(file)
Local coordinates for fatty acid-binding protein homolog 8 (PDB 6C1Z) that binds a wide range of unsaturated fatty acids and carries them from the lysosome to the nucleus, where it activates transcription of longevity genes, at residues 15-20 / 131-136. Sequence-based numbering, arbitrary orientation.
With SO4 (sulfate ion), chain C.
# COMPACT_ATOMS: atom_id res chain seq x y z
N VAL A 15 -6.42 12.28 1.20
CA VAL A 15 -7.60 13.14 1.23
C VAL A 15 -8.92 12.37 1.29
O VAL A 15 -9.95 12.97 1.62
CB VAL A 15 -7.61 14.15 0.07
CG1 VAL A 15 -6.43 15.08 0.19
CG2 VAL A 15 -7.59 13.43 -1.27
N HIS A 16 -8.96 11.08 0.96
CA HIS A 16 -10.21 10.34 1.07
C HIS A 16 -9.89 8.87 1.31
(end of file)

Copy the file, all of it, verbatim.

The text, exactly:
Local coordinates for fatty acid-binding protein homolog 8 (PDB 6C1Z) that binds a wide range of unsaturated fatty acids and carries them from the lysosome to the nucleus, where it activates transcription of longevity genes, at residues 15-20 / 131-136. Sequence-based numbering, arbitrary orientation.
With SO4 (sulfate ion), chain C.
# COMPACT_ATOMS: atom_id res chain seq x y z
N VAL A 15 -6.42 12.28 1.20
CA VAL A 15 -7.60 13.14 1.23
C VAL A 15 -8.92 12.37 1.29
O VAL A 15 -9.95 12.97 1.62
CB VAL A 15 -7.61 14.15 0.07
CG1 VAL A 15 -6.43 15.08 0.19
CG2 VAL A 15 -7.59 13.43 -1.27
N HIS A 16 -8.96 11.08 0.96
CA HIS A 16 -10.21 10.34 1.07
C HIS A 16 -9.89 8.87 1.31